“The Five” is a series of blog posts that will look at some of the most common STIs and give you answers to five of the most important questions you should be asking.
Sexually Transmitted Infections (STIs) are often not talked about because it can be an awkward topic, and when they are discussed, they are frequently misunderstood. For young adults, they are a big problem. The Center for Disease Control and Prevention (CDC) estimates there was an average of 1,188,085 new cases each year in the past five years in people between the ages of 15-29.
Asking the right questions and getting accurate answers is important. Because the more you know, the better you can protect yourself.
The Five – Chlamydia
#1 – What is Chlamydia and how do you get it?
Chlamydia is the most commonly reported STI in the United States and infects both men and women. It is passed on through vaginal, oral or anal sex with a partner who has it already. If your partner is male, you can become infected even if he doesn’t ejaculate. And it is important to know that if you’ve had chlamydia in the past and been treated, you can get infected again.
#2 – What are the symptoms of Chlamydia?
For many women and men there aren’t any symptoms that indicate you have an infection. Because of this, not only is it hard to know if you have it, but it makes it virtually impossible to know if your partner might be infected.
When symptoms are present for women, they may include a burning sensation when urinating, an abnormal vaginal discharge or bleeding, back or abdominal pain, or pain during sex.
Most men with Chlamydia have no symptoms. When men have symptoms, they may include a discharge from the penis, a burning feeling when urinating, burning or itching around the penis opening, and pain and swelling in one or both testicles (although this is less common).
And occasionally men and women can experience pain, swelling, discharge or bleeding from the rectum if there is a rectal infection.
#3 – How can I find out if I have Chlamydia?
The only way to be sure if you have Chlamydia is to get tested. LivingWell Medical Clinic offers appointments for testing at no cost to our clients, so there’s no reason not to find out.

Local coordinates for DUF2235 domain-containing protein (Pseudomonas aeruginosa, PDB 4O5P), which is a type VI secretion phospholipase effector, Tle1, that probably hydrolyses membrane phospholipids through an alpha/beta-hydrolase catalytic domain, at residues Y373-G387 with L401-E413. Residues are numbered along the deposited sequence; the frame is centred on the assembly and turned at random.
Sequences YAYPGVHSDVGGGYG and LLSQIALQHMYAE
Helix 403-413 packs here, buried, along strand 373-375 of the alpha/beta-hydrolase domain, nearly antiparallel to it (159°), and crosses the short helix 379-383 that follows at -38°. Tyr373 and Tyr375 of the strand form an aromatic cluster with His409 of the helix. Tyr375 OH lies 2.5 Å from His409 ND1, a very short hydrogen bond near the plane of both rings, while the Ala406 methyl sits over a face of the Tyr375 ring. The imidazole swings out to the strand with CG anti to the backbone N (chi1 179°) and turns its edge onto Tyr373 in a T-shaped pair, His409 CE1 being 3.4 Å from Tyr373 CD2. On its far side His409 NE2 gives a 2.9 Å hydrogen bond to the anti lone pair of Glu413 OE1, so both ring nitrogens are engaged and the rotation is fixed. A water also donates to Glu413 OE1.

#4 – Is there a cure for Chlamydia?
Yes. If you test positive for Chlamydia, there is medication that can cure the infection. In order for treatment to be successful there are a few things that must happen. You will need to take all of the medication prescribed. You will also need to refrain from sexual contact during the treatment and not have sex for 7 days after the treatment is complete. You will also want your partner to get tested, and if needed, receive treatment so you don’t become infected again. Repeat infection is not unusual, so we recommend you get tested again after 3 months, even if your partner was also treated.
It is important to note that medication can stop the infection, but it can’t undo any permanent damage caused by the disease. And keep in mind that just because the treatment was successful that doesn’t mean that you won’t become re-infected and run the risk of serious and permanent damage. You should avoid risky behavior that can lead to a repeat infection.
#5 – What happens if I don’t get tested and treated if I have Chlamydia?
If you have Chlamydia and don’t get proper treatment you are putting you and your future partner’s health at risk. Left untreated Chlamydia can cause some serious health problems, especially in women. Left untreated, Chlamydia can spread to your uterus and fallopian tubes, causing pelvic inflammatory disease (PID). A woman who contracts PID is at risk for damage to her reproductive system, which can make it difficult or impossible to become pregnant later in life. PID may cause a dangerous and potentially fatal ectopic pregnancy. Also, if you are pregnant, Chlamydia may make it more likely for you to deliver your baby too early, and it can also be passed on to your baby during birth. This may result in eye infections or pneumonia in a newborn.
As we mentioned earlier, young people are a high-risk group when it comes to STIs like Chlamydia. Latex condoms and dental dams used the correct way every time you have sex will lower your risk. However, the only sure-fire way to avoid getting any STI is to not have sexual contact (vaginal, oral or anal), until you are in a mutually monogamous relationship with an uninfected partner.
Bottom line, we want you to have all the information you need to make healthy decisions when it comes to sex. You can get more info about Chlamydia from the CDC. If you are sexually active and think you might need an appointment for a test, we hope to see you. All of our services are confidential and provided at no cost to you. If you have questions about Chlamydia, or our services for other STIs, feel free to leave a message in the comments below.
The content on this page has been reviewed and approved by our Medical Director.